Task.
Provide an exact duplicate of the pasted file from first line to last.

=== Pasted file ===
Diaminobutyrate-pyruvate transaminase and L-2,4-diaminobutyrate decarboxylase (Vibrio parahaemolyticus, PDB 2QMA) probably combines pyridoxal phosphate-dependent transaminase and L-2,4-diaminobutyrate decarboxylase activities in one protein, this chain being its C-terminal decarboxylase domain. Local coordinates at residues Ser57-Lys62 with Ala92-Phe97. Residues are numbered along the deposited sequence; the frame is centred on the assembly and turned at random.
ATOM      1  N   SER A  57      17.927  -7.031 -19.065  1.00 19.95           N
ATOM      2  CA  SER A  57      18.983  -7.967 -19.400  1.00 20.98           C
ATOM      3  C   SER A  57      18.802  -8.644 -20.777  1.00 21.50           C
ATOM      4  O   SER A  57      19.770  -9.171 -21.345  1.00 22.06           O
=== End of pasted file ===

Diaminobutyrate-pyruvate transaminase and L-2,4-diaminobutyrate decarboxylase (Vibrio parahaemolyticus, PDB 2QMA) probably combines pyridoxal phosphate-dependent transaminase and L-2,4-diaminobutyrate decarboxylase activities in one protein, this chain being its C-terminal decarboxylase domain. Local coordinates at residues Ser57-Lys62 with Ala92-Phe97. Residues are numbered along the deposited sequence; the frame is centred on the assembly and turned at random.
ATOM      1  N   SER A  57      17.927  -7.031 -19.065  1.00 19.95           N
ATOM      2  CA  SER A  57      18.983  -7.967 -19.400  1.00 20.98           C
ATOM      3  C   SER A  57      18.802  -8.644 -20.777  1.00 21.50           C
ATOM      4  O   SER A  57      19.770  -9.171 -21.345  1.00 22.06           O